Table saws and circular saws are two of the most commonly used saws, so it should come as no surprise that these saws are often compared.
Both saws have attractive qualities, and these make them great for a range of cutting tasks. But which is better overall between a table saw and circular saw?
In this post, I’ll compare a table saw vs circular saw, which is better for your projects, and much more. Let’s dig in!
- Table saws are powerful stationary saws that can deliver a wide range of cuts. They aren’t the most affordable saws, but they’re accurate, durable, and easy to use.
- Handheld circular saws can provide most of the cuts that table saws can, but they’re not as accurate nor as powerful. They are, however, compact, lightweight, and more affordable.
What is a Table Saw?
Table saws are large, versatile saws that have been around for hundreds of years, and they can deliver a range of cuts, including: rip cuts, crosscuts, miter cuts (angled cuts), rabbet cuts, bevel cuts, groove cuts, and dado cuts.
Table saws utilize blades of all sizes, but the 10” saw blade is the most common.
Table Saw Components
All table saws include the following components. Advanced models have more, but these are the essential components that distinguish table saws from other saws:
- The Power Button: This turns the system on and off.
- The Tabletop: This is the flat, uppermost section of the saw; it’s above the throat plate.
- The Throat Plate: This is the slitted section through which the blade cuts.
- The Blade Insert: This is a thin, protective cover; it has a slit for the blade.
- The Rip Fence: This is the guide board that runs parallel to the blade.
- The Fence Locking Handle: This is the lever that keeps the fence stationary.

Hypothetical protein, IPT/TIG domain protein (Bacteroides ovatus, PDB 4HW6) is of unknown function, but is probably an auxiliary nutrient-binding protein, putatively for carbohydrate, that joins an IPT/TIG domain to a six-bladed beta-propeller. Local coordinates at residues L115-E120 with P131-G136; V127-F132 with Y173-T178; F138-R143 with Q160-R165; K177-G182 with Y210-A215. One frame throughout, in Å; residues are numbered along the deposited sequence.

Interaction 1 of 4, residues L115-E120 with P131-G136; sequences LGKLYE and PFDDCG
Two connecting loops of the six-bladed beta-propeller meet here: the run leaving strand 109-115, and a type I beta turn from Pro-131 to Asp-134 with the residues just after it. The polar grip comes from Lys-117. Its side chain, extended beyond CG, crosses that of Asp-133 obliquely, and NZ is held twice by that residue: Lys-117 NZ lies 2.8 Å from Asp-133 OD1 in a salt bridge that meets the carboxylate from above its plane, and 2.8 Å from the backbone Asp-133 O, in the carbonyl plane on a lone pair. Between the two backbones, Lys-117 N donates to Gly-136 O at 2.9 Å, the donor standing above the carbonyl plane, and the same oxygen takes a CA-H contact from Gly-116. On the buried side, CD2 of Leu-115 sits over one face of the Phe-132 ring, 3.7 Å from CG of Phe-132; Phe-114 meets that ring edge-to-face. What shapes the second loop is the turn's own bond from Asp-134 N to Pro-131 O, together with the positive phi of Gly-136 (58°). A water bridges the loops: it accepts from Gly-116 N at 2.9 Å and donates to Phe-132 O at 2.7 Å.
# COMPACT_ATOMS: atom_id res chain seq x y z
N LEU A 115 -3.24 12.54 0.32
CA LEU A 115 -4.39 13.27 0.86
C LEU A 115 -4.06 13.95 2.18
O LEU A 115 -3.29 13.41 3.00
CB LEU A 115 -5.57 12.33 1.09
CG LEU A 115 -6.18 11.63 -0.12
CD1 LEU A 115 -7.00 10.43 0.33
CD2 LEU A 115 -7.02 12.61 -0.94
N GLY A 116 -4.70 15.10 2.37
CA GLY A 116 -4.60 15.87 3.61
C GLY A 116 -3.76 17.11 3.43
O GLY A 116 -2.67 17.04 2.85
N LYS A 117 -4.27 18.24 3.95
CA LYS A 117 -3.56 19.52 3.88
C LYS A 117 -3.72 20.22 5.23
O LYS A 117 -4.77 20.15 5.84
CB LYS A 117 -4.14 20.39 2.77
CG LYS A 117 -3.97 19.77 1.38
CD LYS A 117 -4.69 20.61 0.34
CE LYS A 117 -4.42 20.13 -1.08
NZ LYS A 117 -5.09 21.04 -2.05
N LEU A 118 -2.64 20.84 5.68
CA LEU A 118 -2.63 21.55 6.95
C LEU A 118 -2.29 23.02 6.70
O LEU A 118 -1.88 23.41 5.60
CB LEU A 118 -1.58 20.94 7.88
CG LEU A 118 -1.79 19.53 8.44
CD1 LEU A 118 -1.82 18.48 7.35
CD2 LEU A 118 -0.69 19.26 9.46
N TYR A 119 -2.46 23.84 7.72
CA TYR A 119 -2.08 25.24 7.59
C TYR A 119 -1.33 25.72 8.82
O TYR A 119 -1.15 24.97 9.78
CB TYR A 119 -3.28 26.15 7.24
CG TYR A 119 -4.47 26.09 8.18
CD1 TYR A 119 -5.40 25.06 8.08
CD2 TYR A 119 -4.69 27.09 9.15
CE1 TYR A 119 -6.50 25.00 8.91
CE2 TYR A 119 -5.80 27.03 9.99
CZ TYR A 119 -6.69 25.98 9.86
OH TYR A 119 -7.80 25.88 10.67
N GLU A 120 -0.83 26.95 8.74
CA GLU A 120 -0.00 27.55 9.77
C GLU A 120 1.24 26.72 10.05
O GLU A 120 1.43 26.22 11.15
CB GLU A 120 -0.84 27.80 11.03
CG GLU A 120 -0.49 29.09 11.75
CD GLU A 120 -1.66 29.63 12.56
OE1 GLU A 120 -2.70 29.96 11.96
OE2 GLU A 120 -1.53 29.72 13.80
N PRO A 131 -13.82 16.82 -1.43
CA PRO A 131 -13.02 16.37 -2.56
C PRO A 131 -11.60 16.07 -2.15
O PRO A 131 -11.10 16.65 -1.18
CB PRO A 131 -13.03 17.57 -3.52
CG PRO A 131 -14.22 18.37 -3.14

- The Height Adjustment Wheel: This is used to adjust the height of the blade.
- The Miter Gauge: This allows you to make angled cuts.
- Tilt Hand Wheel: This allows you to tilt the blade so it can make beveled cuts.
Check out some of the best table saws for beginners looking to start woodworking!
Compact, lightweight, and portable, benchtop table saws are the smallest kind of table saw, and they’re also the most affordable.
They’re made of lightweight materials like aluminum and composite plastic, and they can weigh anywhere from 45 to 100 pounds.
Since they’re lightweight and portable, you won’t have any problem bringing them to and from job sites.
They can deliver the same cuts as larger models, but they are restricted by their small size.
In short, they’re ideal for woodworking hobbyists because they’re compact and easy to use, and those who need a portable table saw can also utilize them to great effect.
Job Site Saws
Job site saws, or contractor saws as they’re commonly known, are more durable than benchtop saws, so they can make precise cuts in heavy-duty materials.
Unlike benchtop saws, job site saws have belt drives and outboard induction motors.
Today, they weigh 200-300 pounds, but they used to be lighter; they got heavier when their motors got more powerful.